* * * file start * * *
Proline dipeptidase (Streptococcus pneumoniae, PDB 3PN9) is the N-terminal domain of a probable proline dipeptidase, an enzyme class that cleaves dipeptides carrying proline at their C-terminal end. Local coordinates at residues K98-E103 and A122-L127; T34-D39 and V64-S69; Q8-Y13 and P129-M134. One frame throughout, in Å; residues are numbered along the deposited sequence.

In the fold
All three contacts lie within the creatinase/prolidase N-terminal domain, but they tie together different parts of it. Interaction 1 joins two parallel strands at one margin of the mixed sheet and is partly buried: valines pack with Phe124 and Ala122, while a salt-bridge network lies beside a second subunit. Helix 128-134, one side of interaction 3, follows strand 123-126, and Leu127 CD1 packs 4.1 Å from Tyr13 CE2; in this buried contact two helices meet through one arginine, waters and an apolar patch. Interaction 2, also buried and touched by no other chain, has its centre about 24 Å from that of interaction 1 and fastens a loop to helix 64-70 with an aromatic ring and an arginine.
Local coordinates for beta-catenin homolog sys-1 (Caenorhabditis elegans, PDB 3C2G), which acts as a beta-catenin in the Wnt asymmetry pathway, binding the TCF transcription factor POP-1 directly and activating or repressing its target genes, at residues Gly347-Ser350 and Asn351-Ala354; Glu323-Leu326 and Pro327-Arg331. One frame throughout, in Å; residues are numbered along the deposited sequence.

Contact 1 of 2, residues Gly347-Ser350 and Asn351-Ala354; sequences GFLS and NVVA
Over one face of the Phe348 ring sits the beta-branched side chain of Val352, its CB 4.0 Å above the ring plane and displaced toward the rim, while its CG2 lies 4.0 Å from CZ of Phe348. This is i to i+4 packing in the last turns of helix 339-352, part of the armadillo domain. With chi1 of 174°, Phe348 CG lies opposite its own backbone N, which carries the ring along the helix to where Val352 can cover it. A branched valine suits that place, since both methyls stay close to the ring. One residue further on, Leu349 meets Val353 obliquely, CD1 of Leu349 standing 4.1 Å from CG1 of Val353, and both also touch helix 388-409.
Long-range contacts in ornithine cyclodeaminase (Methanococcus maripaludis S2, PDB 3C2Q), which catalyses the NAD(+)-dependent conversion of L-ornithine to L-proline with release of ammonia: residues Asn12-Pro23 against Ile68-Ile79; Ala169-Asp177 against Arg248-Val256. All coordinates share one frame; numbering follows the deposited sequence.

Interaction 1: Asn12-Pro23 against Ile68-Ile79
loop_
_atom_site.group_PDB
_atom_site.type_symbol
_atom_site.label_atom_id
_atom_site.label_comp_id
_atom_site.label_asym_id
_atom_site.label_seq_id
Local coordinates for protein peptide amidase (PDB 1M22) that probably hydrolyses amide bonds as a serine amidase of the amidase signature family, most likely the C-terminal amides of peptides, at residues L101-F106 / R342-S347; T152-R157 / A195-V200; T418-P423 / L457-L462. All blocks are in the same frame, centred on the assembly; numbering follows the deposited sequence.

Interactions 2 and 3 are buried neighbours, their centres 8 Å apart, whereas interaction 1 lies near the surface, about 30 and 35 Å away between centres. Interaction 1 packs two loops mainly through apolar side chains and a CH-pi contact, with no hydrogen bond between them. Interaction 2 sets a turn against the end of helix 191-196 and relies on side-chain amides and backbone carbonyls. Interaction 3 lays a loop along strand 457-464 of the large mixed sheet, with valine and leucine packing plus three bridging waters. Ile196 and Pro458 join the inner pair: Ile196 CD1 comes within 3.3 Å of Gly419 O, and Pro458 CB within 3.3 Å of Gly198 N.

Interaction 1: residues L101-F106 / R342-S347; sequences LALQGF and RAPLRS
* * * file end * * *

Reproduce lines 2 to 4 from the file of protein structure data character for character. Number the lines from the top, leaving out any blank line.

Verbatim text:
In the fold
All three contacts lie within the creatinase/prolidase N-terminal domain, but they tie together different parts of it. Interaction 1 joins two parallel strands at one margin of the mixed sheet and is partly buried: valines pack with Phe124 and Ala122, while a salt-bridge network lies beside a second subunit. Helix 128-134, one side of interaction 3, follows strand 123-126, and Leu127 CD1 packs 4.1 Å from Tyr13 CE2; in this buried contact two helices meet through one arginine, waters and an apolar patch. Interaction 2, also buried and touched by no other chain, has its centre about 24 Å from that of interaction 1 and fastens a loop to helix 64-70 with an aromatic ring and an arginine.
Local coordinates for beta-catenin homolog sys-1 (Caenorhabditis elegans, PDB 3C2G), which acts as a beta-catenin in the Wnt asymmetry pathway, binding the TCF transcription factor POP-1 directly and activating or repressing its target genes, at residues Gly347-Ser350 and Asn351-Ala354; Glu323-Leu326 and Pro327-Arg331. One frame throughout, in Å; residues are numbered along the deposited sequence.